For the past few years, any casual onlooker would have trouble telling the difference between Kurt Frimel ’18 and now-senior Reis Seggebruch.
They both sport bleach blonde hair (though Seggebruch’s now flows to his shoulders), stand within an inch tall (Frimel holds the edge at six-feet-one) and weigh within five pounds (Seggebruch has taken the crown by bulking up to 235 this offseason). What’s more, their jerseys have traditionally been only one number apart (48 for Frimel, 49 for Seggebruch).
Perhaps that’s all been for a reason. The duo has anchored Cornell football’s linebacking and rush defense side-by-side from the middle of the field over the past two seasons. Now, Seggebruch has assumed the captaincy from Frimel as he looks to help Cornell’s defense improve upon a No. 5 finish in the Ivy League.
“That’s the big thing I learned from those guys, just walk the way you preach,” Seggebruch said of Frimel and two-time captain linebacker Miles Norris ’18. “Anything they said they did. … They voted captain, so I’m going to say how I feel and I’m not going to hold back or act like I’m not being myself.”
“Their work ethic, their preparation and their production,” head coach David Archer ’05 added of what separates Seggebruch and fellow captain J. Edward Keating as leaders. “And the coolest part about those two is they might have been the last two takes in that year’s recruiting class. … They go out there more prepared than their opponent and they don’t flinch when it’s prime time. It never gets too big for them.”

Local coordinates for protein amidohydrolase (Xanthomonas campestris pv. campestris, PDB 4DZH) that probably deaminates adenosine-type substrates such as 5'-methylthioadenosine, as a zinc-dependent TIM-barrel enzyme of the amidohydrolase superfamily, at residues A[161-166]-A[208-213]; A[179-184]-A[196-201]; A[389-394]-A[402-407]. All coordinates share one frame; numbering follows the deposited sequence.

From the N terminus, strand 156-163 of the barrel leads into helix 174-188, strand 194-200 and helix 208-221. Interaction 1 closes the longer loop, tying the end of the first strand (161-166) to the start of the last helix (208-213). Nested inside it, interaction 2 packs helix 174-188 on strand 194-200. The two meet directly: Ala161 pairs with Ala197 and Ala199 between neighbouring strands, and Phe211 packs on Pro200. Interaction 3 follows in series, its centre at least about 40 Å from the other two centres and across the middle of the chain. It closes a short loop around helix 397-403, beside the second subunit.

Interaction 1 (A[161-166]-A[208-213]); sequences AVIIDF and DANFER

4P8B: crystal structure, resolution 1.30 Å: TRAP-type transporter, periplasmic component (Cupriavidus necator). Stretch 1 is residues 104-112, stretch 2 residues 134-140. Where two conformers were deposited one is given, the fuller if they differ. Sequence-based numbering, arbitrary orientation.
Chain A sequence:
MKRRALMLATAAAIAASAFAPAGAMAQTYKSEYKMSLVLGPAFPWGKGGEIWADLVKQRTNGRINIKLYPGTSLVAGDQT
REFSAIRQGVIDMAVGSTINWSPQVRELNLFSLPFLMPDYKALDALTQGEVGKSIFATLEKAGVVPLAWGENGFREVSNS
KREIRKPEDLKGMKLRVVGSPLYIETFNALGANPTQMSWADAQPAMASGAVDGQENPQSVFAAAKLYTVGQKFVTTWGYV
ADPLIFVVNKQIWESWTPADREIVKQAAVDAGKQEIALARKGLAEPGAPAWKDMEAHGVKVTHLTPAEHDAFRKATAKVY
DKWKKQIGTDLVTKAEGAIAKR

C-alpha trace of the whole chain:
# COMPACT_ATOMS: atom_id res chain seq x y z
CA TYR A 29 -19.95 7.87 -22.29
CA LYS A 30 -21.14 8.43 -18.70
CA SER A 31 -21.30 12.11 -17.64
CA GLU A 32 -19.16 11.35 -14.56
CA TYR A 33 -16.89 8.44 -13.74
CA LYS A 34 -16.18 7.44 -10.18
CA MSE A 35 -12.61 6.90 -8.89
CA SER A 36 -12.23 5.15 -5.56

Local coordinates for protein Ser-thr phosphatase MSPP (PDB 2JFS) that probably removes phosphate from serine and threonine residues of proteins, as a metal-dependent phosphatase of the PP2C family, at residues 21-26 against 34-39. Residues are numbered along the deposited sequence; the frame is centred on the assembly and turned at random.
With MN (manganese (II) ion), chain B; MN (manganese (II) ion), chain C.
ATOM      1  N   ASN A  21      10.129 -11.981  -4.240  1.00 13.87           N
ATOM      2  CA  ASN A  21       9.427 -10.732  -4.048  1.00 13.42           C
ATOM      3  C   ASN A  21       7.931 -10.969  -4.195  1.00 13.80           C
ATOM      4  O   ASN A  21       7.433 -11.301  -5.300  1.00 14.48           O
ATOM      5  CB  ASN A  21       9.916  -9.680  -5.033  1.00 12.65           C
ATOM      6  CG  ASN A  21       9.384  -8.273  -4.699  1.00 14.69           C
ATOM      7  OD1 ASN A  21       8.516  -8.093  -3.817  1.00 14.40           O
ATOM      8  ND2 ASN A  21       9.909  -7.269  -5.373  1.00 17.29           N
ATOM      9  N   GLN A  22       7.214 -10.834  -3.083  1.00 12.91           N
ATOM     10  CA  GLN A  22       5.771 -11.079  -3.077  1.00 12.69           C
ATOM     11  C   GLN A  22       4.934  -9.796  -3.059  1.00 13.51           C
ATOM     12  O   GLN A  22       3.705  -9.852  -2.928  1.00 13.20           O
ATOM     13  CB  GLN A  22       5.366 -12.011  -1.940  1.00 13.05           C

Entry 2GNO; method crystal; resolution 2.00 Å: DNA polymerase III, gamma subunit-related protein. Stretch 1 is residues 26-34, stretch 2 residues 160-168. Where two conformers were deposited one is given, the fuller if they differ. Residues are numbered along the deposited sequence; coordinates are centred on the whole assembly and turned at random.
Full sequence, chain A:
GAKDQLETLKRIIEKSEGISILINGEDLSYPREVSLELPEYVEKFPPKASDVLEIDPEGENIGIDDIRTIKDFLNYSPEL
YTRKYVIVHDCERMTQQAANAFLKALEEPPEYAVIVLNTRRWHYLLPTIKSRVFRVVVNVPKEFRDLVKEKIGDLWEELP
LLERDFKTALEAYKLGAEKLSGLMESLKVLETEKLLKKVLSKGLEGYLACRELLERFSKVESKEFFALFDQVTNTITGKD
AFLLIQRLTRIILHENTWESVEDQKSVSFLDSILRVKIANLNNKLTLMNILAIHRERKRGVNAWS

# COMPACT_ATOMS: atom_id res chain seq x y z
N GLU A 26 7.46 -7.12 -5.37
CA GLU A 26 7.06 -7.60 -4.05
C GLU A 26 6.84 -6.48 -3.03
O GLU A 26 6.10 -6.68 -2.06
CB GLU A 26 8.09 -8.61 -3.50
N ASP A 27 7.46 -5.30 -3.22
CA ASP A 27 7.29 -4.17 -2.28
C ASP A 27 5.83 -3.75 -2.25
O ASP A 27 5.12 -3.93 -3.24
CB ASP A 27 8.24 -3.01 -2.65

Seggebruch’s captaincy comes a year removed from leading the Red with 62 tackles in 2017 after finishing third in 2016 with 74. But Seggebruch will be looking to improve upon Cornell’s last-place finish in rush defense last year, and he’ll be joined in doing so by fellow prospective starters senior Maxwell McCormick and sophomore Lance Blass.
Other players who could see playing time include senior Malcolm Chaka, junior Malik Leary. A converted safety, junior Maurice Bradford and junior Justin Bedard, a converted quarterback.
“[It’s taking] an athletic kid and developing them physically and mentally,” Archer stated of his trained linebackers.
Despite Seggebruch having almost as many tackles last year alone as the six additional linebackers have combined over their careers (69), Archer remains confident in the depth he holds at the position, which will be a necessity should the team want to become a top-half defense in the Ivy League.
Specifically, the run defense will need a face-lift. Cornell faced the third-most rush attempts in the Ancient Eight last year and finished last by allowing 166.1 yards per game on the ground.
“We ask a lot of our linebackers. They’re the adjusters in coverage, they’re the adjusters up front, and so everybody’s got to come prepared to play their best,” Archer said. “But those guys, they’re really asked physically and mentally to really be locking in, and that’s a good, strong group, those seven kids right there.”